Articles

The Ultra-Orthodox (haredi) community in Israel

 

 

University of Haifa

 

Herzl Institute for the Research and Study of Zionism

 

Program: “Haredi society and the State of Israel: Contemporary and historical aspects”

 

Head of program: Dr. Eila Perkis

 

Rationale

 

Haredi (ultra-Orthodox Jewish) society is a unique group in Israeli society, and in Jewish society throughout the world. It regards itself as a counter-culture to the general society surrounding it, and is unique in terms of its way of life, values, educational frameworks, culture and its tendency toward insulation from the outside world. The rate of this group’s demographic growth (seven percent annually), and the interaction within the group and with the group’s surroundings have changed Haredi society’s physical, cultural and economic positioning in Israeli society.

Since the establishment of the State of Israel in 1948, the relationship between Haredi society and the mainstream Israeli society has been complicated. In the past 30 years, the intensity and complexity of this relationship have increased. Over the past few decades, the increasing presence of the Haredi community, with all its various subgroups is a noticeable phenomenon in Israeli society: in vocational training programs, in the job market, in the Israel Defense Forces, in new patterns of urban and rural settlement, in the media, in cinema, in the theater, and many other realms.

It is estimated that Israel’s Haredi community today numbers close to one million (Israel’s Central Bureau of Statistics, March 2011); furthermore, it is estimated that, in another two decades, this community will double in size, and that every fourth child in Israel will be Haredi. From a small group living in relative seclusion, Haredi society will soon become a major factor in Israel’s demography and will constitute 20 percent of the total population in Israel. The poverty rate in the Haredi community exceeds 50 percent and the average income of a Haredi family is less than half the average income in Israel as a whole. In light of the combination of the above demographic and economic factors, it is obvious that Haredi society represents a burning social issue that demands in-depth study and discussion.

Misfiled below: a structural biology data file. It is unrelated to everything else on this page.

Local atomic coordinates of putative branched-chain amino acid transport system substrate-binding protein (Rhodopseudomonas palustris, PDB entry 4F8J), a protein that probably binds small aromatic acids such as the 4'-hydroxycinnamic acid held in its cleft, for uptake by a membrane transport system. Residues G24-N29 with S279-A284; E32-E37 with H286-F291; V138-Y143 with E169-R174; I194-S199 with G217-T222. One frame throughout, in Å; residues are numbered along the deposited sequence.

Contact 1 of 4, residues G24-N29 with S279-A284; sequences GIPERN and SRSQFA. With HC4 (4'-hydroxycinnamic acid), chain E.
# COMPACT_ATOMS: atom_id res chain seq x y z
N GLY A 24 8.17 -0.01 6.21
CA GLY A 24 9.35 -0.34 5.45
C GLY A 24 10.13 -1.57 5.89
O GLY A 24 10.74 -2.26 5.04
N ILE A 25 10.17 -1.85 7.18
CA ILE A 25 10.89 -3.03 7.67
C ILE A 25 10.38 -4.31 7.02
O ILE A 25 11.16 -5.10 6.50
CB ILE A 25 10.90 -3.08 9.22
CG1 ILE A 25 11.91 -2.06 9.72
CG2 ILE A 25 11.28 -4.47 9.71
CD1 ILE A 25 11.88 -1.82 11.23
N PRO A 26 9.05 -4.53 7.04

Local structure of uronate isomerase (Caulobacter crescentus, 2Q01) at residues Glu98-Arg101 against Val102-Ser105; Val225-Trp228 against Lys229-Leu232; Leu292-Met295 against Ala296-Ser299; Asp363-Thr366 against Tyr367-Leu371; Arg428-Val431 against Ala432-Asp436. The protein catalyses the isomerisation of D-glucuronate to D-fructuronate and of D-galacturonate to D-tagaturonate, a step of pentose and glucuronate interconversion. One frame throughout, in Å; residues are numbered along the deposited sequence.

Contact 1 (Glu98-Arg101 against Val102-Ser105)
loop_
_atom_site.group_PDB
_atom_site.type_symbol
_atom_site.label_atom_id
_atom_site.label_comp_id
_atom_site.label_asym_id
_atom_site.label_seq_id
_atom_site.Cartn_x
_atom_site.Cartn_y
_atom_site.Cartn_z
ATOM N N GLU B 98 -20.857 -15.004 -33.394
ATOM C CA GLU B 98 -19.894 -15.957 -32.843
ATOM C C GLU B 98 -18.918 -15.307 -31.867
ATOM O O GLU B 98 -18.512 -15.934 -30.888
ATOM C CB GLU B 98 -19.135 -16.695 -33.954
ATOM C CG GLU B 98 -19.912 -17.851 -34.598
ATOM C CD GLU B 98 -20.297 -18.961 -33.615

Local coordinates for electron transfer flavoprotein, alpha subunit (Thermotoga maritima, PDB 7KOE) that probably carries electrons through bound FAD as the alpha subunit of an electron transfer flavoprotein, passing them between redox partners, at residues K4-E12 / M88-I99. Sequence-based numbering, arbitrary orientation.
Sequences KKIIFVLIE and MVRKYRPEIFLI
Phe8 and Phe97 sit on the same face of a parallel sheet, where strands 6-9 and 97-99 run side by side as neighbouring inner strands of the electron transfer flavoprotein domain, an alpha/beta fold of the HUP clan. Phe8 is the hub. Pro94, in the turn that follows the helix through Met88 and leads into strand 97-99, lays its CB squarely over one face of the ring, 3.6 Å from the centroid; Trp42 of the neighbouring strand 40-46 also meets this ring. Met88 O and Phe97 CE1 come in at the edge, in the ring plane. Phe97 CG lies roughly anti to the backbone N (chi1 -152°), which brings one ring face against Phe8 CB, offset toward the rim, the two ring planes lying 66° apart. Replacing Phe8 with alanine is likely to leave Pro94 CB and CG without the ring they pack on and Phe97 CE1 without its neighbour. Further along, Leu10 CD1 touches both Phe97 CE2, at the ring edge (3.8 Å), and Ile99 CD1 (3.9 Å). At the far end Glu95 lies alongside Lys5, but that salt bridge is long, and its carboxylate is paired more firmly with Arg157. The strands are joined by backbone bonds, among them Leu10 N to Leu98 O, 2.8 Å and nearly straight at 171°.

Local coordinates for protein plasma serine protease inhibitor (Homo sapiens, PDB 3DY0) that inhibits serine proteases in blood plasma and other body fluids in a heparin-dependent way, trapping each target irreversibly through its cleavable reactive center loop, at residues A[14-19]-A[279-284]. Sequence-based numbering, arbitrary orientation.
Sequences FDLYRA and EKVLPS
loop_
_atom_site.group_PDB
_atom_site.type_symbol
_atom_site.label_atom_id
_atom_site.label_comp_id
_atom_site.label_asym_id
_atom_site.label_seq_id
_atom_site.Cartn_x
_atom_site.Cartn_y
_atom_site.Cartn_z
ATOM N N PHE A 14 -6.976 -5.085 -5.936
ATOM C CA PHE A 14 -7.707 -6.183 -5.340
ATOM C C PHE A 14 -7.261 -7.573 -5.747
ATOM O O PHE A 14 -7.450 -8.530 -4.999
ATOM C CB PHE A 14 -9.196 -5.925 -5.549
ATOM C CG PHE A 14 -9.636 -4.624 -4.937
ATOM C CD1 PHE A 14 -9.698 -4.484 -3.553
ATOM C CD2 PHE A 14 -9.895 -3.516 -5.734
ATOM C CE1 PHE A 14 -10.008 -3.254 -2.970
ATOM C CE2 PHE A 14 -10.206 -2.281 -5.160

In the face of its current reality, Israeli society must address fundamental questions, including those concerned with day-to-day existence, regarding the Haredi community living in its midst. These questions have significant ramifications for Israeli society in general and require attention to economic issues and the problem of poverty, demography, the country’s employment situation and educational system. The integration of the Haredi community in all the various segments of Israeli society is one of the State of Israel’s most important challenges today.

 

The goal of the program

 

The goal is to develop a multidisciplinary research program that will address the contemporary and historical aspects of this topic and will study the processes transpiring in the Haredi community and in the majority society in Israel that surrounds it. The study will have both academic and practical components and will hopefully contribute to the formulation of policies that can effectively address substantive issues pertaining to the Haredi community and the majority society in Israel.

Participants in the program will include scholars from various disciplines, such as history, sociology, anthropology, education, cultural studies, and communications with the aim to promote academic discourse and collaboration.